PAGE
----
The fight is never about grapes or lettuce. It is always about people. - Cesar Chavez\
'Teachers deserve respect,’ I explain. ‘Why do they get it for free, when everyone else has to earn it?' -Jodi Picoult
It's been a while, dear reader, too long since I've written, but it looks like I might be part of a strike. And it felt like a good time to resume blogging, so here we go. I took part in a strike vote, and voted yes. I had put my trust in the goodness and logic of human beings-that a strike vote of "YES" would motivate the school board to make some concessions and we wouldn't have to go through with it (to be fair, we don't know just yet, but based on school board actions, it's not looking good). And I had this hope not for me and my salary, but for my students. Because I know what one day off routine does to them. Because I know that missing a day of school is missing a lot. Because I know that I can continue living with my current salary, while some of my students qualify for free or reduced lunch. Because I didn't go into teaching for the money.
But that's just the problem--that many who find themselves as teachers don't do it for the money, and find themselves constantly putting their students before themselves. It's admirable, and it's part of what makes a good teacher, but it's not fair. It's not healthy that there's this culture in America that many jobs equate success and doing a good job with long hours and sacrificing your personal life. But many of these jobs that glorify long hours are jobs that may be lucrative or high paying--where those sacrifices of personal life and sanity are compensated. But teaching? Your soul may be compensated, but your ability to pay for utilities, rent, and small luxuries are not.
I certainly didn't accept my current teaching position for the money. I accepted it knowing that SCUSD pays less than the two previous districts I worked in, but I didn't take the job for the district, I took it for the school. I accepted it because I found the perfect opportunity at the right time--that I had stumbled upon a school whose teaching philosophy strongly matched my own--that I could learn a new way of teaching that somehow didn't feel so new--that I found a principal who is approachable and supportive and visible at school--that I found what I didn't know I was looking for.
But it was never about the money...and I realize that that's part of the problem. If I could support myself and my current lifestyle, I would teach for free because I love learning, I love working with children, and I love feeling that my job makes a profound difference (which at the same time is terrifying). But I shouldn't have to! There's a whole other direction I could take this argument--and I won't go into it now--but the fact that teaching (especially elementary teaching) is female dominated absolutely contributes to the lack of respect and low salaries that teachers get. But that's a topic for another day.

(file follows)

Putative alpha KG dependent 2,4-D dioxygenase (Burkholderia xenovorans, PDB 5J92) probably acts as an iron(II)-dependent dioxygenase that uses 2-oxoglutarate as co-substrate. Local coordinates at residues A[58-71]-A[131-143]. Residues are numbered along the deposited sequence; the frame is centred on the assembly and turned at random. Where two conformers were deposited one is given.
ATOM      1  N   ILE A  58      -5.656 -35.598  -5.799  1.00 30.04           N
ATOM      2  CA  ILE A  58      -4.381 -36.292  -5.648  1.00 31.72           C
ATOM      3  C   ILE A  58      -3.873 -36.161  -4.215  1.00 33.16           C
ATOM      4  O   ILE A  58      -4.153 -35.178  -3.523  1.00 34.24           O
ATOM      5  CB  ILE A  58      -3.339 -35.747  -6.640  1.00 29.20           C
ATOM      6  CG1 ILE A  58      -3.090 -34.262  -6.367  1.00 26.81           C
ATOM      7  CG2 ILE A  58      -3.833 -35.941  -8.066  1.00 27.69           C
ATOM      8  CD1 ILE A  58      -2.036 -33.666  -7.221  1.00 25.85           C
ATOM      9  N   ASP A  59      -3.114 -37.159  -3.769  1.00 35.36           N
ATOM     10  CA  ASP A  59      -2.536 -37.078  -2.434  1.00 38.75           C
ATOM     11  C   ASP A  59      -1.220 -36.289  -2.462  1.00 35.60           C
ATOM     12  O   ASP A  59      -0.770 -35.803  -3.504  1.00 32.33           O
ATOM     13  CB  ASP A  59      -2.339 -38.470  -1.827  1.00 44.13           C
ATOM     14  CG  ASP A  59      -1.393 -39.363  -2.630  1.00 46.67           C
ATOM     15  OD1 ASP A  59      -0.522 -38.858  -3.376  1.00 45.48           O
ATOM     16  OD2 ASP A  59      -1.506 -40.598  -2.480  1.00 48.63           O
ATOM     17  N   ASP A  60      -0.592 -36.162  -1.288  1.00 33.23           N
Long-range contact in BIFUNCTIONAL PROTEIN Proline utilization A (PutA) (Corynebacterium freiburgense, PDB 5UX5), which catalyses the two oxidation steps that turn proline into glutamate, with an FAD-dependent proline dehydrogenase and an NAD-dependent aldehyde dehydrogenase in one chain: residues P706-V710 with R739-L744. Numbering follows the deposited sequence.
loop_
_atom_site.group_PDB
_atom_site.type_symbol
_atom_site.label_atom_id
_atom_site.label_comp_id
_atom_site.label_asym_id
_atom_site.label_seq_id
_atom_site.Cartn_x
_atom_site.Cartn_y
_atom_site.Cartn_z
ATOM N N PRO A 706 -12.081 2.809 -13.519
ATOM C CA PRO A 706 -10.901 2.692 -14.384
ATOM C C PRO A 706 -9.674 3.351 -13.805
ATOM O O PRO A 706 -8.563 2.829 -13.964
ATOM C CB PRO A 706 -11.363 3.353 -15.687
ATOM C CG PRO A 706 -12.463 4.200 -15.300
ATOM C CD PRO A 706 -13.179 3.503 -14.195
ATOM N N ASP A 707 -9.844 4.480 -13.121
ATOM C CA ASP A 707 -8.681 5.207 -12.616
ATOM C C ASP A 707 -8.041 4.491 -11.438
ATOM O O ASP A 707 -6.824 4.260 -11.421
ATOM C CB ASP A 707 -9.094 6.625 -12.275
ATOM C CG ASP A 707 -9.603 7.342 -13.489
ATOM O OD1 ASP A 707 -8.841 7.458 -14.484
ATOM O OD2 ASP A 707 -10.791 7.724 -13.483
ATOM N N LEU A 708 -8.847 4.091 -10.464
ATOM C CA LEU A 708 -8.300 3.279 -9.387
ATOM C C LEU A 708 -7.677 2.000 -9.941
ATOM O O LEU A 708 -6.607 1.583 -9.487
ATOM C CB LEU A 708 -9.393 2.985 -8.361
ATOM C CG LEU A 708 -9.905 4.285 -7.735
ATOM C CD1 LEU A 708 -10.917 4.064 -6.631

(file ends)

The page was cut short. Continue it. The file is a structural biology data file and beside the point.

Back to the strike-the strongest argument for not increasing the salary scale in SCUSD is that we have good benefits--and it's true, we don't have to pay anything for health insurance. Which is great, but I looked at a pay stub from when I worked in a nearby district where I was contributing to my health benefits, and I compared it to a pay stub from the same month last year. With a year more of experience, I made~$50 more in take-home pay for that month. But ~$150 was being taken from my paycheck each month for health benefits at the previous district, which means my take-home pay was really ~$100 less. Long story short, the good benefits doesn't make up for the lower salary. I would gladly pay a little something for my benefits to get the SCTA's salary proposal.
Benefits or no, what makes this situation all the more frustrating is that the district has this whole "make Sacramento the destination district" campaign going on...and yet every week I get multiple emails with the subject "Notification of Vacancies." And two months into the school year there are multiple teaching vacancies. How can a district expect to attract students if families cannot reasonably expect quality teachers at every school--much less enough teachers at all? So for this, I voted for a strike, and for this, I will follow through on that vote if it comes to it. Because it's high time teachers were treated with the respect-and compensation-that they deserve, or at the very least a comparable amount of respect and compensation that other teachers in our state also receive. (Because, as in everything in teaching, it is never enough-never enough time, money, or resources-to truly put our children first.)